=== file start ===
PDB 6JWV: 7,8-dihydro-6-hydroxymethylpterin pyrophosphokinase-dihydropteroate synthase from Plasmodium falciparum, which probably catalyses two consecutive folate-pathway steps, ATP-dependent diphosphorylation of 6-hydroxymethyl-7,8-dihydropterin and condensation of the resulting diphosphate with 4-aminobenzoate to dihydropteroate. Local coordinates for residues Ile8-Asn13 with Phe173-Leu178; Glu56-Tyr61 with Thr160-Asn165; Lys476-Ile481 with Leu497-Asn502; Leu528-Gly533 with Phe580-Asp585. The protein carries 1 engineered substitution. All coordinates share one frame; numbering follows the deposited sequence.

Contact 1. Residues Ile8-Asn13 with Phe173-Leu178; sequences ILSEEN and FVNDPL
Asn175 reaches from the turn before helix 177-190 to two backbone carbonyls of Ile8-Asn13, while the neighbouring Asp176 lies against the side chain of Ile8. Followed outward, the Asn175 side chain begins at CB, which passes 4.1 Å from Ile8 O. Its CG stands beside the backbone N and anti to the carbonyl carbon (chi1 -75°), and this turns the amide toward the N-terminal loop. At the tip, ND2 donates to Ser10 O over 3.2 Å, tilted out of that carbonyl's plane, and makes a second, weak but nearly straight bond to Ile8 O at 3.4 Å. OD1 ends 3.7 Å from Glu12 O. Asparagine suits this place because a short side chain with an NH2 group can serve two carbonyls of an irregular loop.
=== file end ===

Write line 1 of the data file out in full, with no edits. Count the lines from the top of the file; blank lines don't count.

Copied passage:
PDB 6JWV: 7,8-dihydro-6-hydroxymethylpterin pyrophosphokinase-dihydropteroate synthase from Plasmodium falciparum, which probably catalyses two consecutive folate-pathway steps, ATP-dependent diphosphorylation of 6-hydroxymethyl-7,8-dihydropterin and condensation of the resulting diphosphate with 4-aminobenzoate to dihydropteroate. Local coordinates for residues Ile8-Asn13 with Phe173-Leu178; Glu56-Tyr61 with Thr160-Asn165; Lys476-Ile481 with Leu497-Asn502; Leu528-Gly533 with Phe580-Asp585. The protein carries 1 engineered substitution. All coordinates share one frame; numbering follows the deposited sequence.